Second, it makes sense to prevent Muslims from serving in the United States military. I would suggest it is folly of an extraordinary magnitude to allow men to wear the uniform who have a sworn, sacred and solemn duty to kill American infidels. There is simply no rational world in which that makes sense.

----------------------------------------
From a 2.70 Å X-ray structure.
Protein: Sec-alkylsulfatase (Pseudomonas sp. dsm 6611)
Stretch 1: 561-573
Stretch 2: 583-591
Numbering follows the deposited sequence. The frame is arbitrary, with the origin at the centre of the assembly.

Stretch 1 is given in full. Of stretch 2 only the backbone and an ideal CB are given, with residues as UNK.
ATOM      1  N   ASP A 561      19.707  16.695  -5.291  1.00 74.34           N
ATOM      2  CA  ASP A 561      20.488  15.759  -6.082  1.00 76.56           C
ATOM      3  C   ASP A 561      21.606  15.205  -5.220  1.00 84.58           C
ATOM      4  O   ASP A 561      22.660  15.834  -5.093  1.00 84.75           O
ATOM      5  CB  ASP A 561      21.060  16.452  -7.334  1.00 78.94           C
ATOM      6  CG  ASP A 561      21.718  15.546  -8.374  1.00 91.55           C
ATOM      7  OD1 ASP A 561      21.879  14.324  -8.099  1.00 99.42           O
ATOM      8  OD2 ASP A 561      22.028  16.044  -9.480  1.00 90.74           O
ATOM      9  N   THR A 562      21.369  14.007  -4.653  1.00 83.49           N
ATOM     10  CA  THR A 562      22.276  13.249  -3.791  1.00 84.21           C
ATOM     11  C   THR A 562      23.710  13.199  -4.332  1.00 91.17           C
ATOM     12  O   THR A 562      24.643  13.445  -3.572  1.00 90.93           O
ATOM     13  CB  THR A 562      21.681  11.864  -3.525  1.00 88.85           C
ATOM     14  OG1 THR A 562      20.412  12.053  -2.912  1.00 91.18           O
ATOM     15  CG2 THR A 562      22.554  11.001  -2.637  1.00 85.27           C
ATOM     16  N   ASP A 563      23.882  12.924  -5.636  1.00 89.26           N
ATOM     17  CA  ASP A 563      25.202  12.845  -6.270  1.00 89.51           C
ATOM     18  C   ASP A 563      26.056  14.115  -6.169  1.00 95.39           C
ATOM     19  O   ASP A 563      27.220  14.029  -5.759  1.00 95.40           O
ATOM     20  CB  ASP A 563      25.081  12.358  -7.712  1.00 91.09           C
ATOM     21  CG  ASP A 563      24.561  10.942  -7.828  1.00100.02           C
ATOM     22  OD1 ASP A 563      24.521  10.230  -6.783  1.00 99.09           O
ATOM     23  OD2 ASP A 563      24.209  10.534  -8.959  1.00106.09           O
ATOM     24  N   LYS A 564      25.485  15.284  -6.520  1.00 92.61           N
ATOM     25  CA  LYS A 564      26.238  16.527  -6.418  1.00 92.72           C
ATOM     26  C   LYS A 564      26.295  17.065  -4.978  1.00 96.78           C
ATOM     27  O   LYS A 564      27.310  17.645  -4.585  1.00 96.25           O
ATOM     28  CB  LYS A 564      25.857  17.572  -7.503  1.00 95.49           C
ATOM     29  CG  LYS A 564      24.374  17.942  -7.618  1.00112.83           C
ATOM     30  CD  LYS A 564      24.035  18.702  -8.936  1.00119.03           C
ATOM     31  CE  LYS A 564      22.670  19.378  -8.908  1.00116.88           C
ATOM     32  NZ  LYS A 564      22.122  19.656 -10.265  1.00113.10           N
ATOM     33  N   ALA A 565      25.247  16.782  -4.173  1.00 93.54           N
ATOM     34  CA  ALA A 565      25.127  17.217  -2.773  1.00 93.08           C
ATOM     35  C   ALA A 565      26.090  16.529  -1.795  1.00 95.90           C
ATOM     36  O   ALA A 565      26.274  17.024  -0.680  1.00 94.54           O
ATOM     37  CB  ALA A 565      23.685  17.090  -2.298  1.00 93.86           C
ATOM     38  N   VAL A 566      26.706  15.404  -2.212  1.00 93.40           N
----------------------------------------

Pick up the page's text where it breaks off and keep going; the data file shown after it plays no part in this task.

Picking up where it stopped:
Surely this will prevent Muslims from serving who represent no threat to our interests. But the fault in that case lies not with us but with the Muslims’ prophet, their holy book, their god, and those Muslims who take seriously his grisly commands. Again, until we are given a foolproof means of detecting dangerous Muslims and distinguishing them from the rest, simple prudence dictates this course of action. The Muslim doctrine of taqiyya, which commends the practice of lying to advance the cause of Islam, means that even the oath of service taken by a Muslim recruit cannot be trusted. Major Nidal Hasan took that oath, and yet 13 of his fellow soldiers lie dead today at his hand. Third, sound, rational, clear-headed public policy would dictate that we stop the practice of building mosques in America, as Dutch parliamentarian Geert Wilders has suggested. Religious liberty and First Amendment issues will naturally be raised, but such challenges are answerable if we by CM addon" href="../../Resolved-The-US-Armys-classification-of-the-American-Family-Association-as-a-hate-group-is-sound./1/">apply the Constitution as given to us by the Founders rather than the one which has been distorted beyond recognition by activist judges.” [9]